TCHS Rampage

Temple City High School



Feature

February 12, 2018

Move to the beat of Park, Fong

kathleen (1)

A steady stream of rich and vibrant beats rumble from the head of a drum with every twitch of Senior Yehju Park’s wrist.
The quick cascade of the clear, short notes imitate the sound of rain. Continuous vibrations from the drum resonate in the air and her body, as Park closes her eyes and allows the rain’s rhythm to wash over her.
For nine years, Park has played the Korean drums. Shaped like an hourglass, the Jang-gu is the most widely used drum in traditional Korean music.
Park uses her right hand for a mallet that creates a deeper sound, and a thin stick for the left side of the drum for a high pitched tone that creates a harmony from the drum’s two heads.
Park believes that the Jang-gu is important to Korean culture because of the way it connects the community to the past.
“I feel a unity and a connection to my culture,” Park said. “I feel free and enjoy expressing my culture through clothing. I always think of being in a Korean historical drama and feel like a younger version of myself playing dress-up.”
When performing, Park wears traditional Korean clothing, with a black shirt with blue, yellow and red stripes on her arms.
She ties colored ribbons to her torso, complete with white pants. Park wears traditional black and white shoes, along with a colored headband. The white represents metal, blue is associated with wood, yellow with earth, red with fire and black with water.
“When I play the drums, I feel relieved of my stress and also really proud,” Park said. “I feel proud to be a Korean American and it is such an honor to represent my community through music. I really love playing because it feels like I am walking on air. I’m happy when I play the drums.”
Park’s passion for the Jang-gu comes from her family. Practicing the drums creates a special bond with her brother and close relatives, who also play.
Park first took lessons at a cultural center in Los Angeles in third grade and took off from there. She learned from her family and found tips on YouTube, building her own skills by practicing with pointers along the way.
She shared her special talents by marching in the Hollywood Christmas Parade and has performed for senior citizens during Thanksgiving.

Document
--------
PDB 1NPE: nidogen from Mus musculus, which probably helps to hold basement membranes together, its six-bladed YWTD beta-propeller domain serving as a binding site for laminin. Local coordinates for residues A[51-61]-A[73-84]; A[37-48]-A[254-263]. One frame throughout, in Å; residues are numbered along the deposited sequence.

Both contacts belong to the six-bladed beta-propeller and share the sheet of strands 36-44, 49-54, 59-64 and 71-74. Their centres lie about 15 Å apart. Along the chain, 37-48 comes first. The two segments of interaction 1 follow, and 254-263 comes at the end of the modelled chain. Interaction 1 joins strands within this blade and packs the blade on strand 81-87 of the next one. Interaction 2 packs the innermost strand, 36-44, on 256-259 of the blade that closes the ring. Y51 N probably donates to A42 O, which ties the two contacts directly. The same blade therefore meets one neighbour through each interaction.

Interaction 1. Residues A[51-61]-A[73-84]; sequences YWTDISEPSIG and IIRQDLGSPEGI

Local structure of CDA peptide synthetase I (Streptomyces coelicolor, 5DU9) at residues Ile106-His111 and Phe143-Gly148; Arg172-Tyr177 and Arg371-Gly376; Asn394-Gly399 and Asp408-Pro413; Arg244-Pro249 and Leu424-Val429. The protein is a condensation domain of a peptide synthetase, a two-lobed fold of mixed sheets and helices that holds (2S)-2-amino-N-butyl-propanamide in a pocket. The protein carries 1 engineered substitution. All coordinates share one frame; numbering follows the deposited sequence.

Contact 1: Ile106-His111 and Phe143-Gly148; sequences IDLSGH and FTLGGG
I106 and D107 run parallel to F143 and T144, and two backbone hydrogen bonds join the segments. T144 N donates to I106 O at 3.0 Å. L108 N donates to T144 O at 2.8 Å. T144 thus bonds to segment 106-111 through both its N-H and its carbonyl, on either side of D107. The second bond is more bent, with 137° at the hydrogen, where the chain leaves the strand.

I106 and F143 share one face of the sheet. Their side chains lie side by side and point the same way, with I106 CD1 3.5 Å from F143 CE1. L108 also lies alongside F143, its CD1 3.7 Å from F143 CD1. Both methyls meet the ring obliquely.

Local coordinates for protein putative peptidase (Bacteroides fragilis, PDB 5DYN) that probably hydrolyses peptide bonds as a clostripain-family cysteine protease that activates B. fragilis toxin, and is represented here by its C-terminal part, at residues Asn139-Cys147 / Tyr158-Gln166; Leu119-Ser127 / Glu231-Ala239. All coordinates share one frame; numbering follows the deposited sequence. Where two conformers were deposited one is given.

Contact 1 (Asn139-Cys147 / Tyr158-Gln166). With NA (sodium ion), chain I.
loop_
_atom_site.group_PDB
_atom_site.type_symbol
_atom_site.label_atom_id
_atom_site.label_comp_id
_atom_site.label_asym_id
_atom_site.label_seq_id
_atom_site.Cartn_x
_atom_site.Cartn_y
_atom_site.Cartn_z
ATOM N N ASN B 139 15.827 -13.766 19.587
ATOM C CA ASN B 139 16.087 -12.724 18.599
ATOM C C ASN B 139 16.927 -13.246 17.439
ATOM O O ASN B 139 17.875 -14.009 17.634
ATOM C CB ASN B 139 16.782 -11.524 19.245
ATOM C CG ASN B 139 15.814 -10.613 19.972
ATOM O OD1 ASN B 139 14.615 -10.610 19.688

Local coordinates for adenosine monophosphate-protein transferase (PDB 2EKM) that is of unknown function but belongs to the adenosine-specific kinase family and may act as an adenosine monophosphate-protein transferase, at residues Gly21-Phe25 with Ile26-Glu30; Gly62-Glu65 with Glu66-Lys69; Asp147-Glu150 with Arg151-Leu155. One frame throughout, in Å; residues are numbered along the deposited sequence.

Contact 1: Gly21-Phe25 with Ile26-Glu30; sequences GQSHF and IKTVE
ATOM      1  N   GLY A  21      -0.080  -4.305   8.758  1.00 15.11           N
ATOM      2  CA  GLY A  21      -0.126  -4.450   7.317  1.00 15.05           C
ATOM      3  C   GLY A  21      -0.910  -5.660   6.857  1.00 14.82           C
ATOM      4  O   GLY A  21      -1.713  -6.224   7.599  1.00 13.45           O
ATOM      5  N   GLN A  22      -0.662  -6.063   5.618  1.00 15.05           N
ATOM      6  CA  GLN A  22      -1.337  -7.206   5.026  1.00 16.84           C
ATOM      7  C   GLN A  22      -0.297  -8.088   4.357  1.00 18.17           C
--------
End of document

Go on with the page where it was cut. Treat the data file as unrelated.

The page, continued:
Senior Kathleen Fong smiles brightly as she twirls her umbrella on stage among 16 women also clad in traditional Chinese clothing, gracefully staying in step with the unmistakable twang of the erhu, which is a two-stringed Chinese violin.
For ten years, Fong has accumulated experience with Chinese classical and folk dancing.
Although she has danced to Mongolian, Tibetan and contemporary styles, Fong is most familiar with the classical Chinese style of dance. Utilizing not only umbrellas, different styles of this cultural dance brings in props ranging from fans to swords.
Different regions of China have different styles of dancing as a way to celebrate and honor specific values and qualities of nature.
Some dances are gentle and lady-like, whereas others can be fierce and strong. Some dances are derived from Kung fu and are named after the moves. For example, the “fire-wind-wheel” dance is named after the arm movements which imitate these elements.
“When I dance these types of dances, I feel free and joyous,” Fong said. “When I’m practicing, I get a sense of focus; it’s difficult to explain but it feels like a driving force that causes me to work my hardest. When performing, I feel a blooming sensation because I get to share a special part of my culture with the audience.”
During the Lunar New Year, Fong and her dance studio, the Shin Dance Company, perform at several cultural events.
For classical Chinese dances, Fong mostly performs with adult women, whom she looks up to. They’ve danced at the San Gabriel Mission Playhouse, Temple City Park and at the Haugh Theater in Citrus College.
Fong believes that Chinese dance is a celebration of traditional values through body movements.When they perform classical Chinese dances, most of the traditional clothing is loose and open-cuffed, which differs from Mongolian and Tibetan dance attire.
“I’m drawn to these types of cultural dances because they’re unique and allow me to get in touch more with my culture and its values,” Fong said. “Chinese dance has made me proud of my heritage and allowed me to share it with many other people. It has taught me self-discipline and shown me that there’s always room for improvement.”



About the Author

Michelle Zhang
Michelle Zhang is a staff writer that enjoys listening to music, eating, socializing with friends, and sleeping.




 
 

 
 

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